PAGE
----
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Already layed Stumbling Stones
Charlotte Dammann * 1922
Hallerstraße 76 (Eimsbüttel, Rotherbaum)
further stumbling stones in Hallerstraße 76:
Alice Baruch, Sara Carlebach, Charlotte Carlebach, Dr. Joseph Zwi Carlebach, Noemi Carlebach, Ruth Carlebach, Margarethe Dammann, Gertrud Dammann, Dina Dessau, Felix Halberstadt, Josabeth Halberstadt, Elsa Meyer, Margarethe Meyer, Alice Rosenbaum, Julius Rothschild, Jente Schlüter
Margarete Dammann, née Güdemann, born 3/20/1890 in Hildesheim, deported to Riga-Jungfernhof on 12/6/1942
Gertrud Dammann, born 10/17/1920 in Göttingen, deported to Riga-Jungfernhof on 12/6/1942
Deported on to Stutthof on 10/11944
Charlotte Dammann, born 5/4/1922 in Göttingen, deported to Riga-Jungfernhof on 12/6/1942
Margarete Dammann was born on 3/20/1890 in Hildesheim as the daughter of the master butcher Güdemann and his wife Bertha, née Fränkel. The Dammann family had been butchers for generations. Margarete’s mother was born on 2/7/1867 in Bolzum near Hildesheim. She had a younger daughter, Hanna, born 7/8/1891, and a son, Ivan, born 1/26/1896. Nothing is known about the lives of her husband and her son. A chronicle, however, mentions that Bertha Güdemann kept living at the family house with her daughter Hanna, who remained single.
Otto Dammann, who was to become Margarete’s husband, came from Bad Salzdetfurth. He was born on 10/1/1884 as the second son of the merchant Hermann Dammann. His parents had a manufactured goods and textile fabrics store, i.e. they sold cloth by the meter. His father, born ca. 1850 in Gronau near Hannover, was a respected citizen, a city councilor. He was married to Bertha, née Dammann. The couple had seven children. Otto’s father died in 1932 at the age of 82.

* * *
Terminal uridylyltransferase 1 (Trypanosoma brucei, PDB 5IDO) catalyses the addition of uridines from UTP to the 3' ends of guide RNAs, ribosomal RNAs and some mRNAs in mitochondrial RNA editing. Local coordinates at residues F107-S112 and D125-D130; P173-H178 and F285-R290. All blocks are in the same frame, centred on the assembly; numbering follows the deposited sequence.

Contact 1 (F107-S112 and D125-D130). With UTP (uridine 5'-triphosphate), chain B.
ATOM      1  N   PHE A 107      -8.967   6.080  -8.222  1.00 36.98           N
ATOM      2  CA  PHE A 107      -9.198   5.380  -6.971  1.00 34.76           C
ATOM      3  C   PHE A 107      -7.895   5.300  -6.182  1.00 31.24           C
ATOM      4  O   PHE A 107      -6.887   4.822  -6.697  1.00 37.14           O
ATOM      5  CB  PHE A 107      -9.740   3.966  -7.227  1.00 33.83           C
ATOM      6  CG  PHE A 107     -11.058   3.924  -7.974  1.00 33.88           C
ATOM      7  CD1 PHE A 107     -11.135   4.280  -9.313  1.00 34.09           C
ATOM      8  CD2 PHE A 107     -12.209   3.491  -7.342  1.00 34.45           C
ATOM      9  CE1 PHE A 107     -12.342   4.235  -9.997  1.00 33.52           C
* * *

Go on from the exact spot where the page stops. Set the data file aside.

Otto Dammann was a commercial clerk in Berlin, presumably, he worked at a bank, before he moved to Hildesheim in 1919, where he married Margarete Güdemann on November 9. The couple moved to Göttingen, where Otto Dammann became director of the local branch of the Dresdner Bank. The Dammanns’ daughters were born in Göttingen, Gertrud on 10/17/1920, Charlotte on 5/4/1922. The family lived in Göttingen until August 1927, when they moved back to Hildesheim, back to the home of Margarete’s parents, to live with her mother and her sister. Otto Dammann left his family to go travelling for several years.
Margarete, however, did not stick to her family of origin for long. Not quite two years later, on November 25, 1929, she and her daughters moved to Hamburg, to Nerlichsweg 2 in the Hamm quarter. The girls lived there with their mother for eight years, while they attended the Jewish girls’ school in Karolinenstrasse in the far away Sternschanze quarter. A former lady neighbor and witness to history recalled that the Dammann daughters were dark-haired pretty girls. The neighborhood kids met to play in the spacious back yard gardens, not on the street, slipping through holes in the fences to the next-door garden.
Their mother Margarete was sociable and enjoyed having friends for dinner. And she liked to sing in the bathroom, so that the neighbors could enjoy her singing via the light wells. Otto Dammann was small and dainty, his wife chubby, black-haired and full of life, a real "Jewish mamme.” The neighbor recalls "a real kids’ clique, who played marbles and skip rope or circus – until one after the other were "gone” someday.